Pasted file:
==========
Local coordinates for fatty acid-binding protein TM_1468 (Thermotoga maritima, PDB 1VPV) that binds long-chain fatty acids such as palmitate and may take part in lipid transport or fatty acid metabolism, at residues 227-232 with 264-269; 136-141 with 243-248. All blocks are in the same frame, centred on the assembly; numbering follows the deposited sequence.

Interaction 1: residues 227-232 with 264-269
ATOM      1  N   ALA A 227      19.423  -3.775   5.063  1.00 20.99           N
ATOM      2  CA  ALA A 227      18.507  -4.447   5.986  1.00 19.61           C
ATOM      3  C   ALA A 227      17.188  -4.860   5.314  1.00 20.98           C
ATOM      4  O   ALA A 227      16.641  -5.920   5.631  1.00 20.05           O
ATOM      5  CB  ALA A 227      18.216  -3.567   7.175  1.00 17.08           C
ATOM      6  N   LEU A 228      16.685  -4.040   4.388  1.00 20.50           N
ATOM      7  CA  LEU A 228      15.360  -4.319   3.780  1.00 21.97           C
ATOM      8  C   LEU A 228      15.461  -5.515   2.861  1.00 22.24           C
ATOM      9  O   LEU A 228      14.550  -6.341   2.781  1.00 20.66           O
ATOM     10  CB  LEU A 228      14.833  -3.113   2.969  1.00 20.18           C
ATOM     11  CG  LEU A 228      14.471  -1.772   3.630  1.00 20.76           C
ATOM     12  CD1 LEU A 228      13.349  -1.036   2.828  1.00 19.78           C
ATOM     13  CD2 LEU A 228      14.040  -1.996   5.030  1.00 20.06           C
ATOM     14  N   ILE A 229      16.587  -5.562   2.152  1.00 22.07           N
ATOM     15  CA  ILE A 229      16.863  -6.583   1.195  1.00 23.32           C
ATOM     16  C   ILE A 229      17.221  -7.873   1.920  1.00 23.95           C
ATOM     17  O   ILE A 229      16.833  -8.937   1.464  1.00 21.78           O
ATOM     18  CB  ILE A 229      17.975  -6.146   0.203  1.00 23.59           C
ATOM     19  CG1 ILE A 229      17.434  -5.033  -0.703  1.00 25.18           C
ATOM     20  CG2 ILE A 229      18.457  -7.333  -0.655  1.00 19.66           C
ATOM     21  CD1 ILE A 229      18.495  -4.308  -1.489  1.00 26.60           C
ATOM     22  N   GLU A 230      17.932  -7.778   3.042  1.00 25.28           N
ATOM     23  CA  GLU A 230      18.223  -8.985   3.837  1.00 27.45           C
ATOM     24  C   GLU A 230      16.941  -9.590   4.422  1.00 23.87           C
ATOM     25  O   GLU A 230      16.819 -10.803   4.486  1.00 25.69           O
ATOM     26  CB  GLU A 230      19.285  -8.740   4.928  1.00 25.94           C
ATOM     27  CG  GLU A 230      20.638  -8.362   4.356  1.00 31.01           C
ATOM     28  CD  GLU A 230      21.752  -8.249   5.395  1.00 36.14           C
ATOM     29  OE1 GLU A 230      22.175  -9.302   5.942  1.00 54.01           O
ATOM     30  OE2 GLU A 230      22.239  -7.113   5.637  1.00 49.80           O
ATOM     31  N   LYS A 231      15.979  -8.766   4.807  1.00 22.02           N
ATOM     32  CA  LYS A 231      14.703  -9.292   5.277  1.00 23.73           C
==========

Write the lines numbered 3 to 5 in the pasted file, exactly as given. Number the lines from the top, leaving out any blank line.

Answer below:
ATOM      1  N   ALA A 227      19.423  -3.775   5.063  1.00 20.99           N
ATOM      2  CA  ALA A 227      18.507  -4.447   5.986  1.00 19.61           C
ATOM      3  C   ALA A 227      17.188  -4.860   5.314  1.00 20.98           C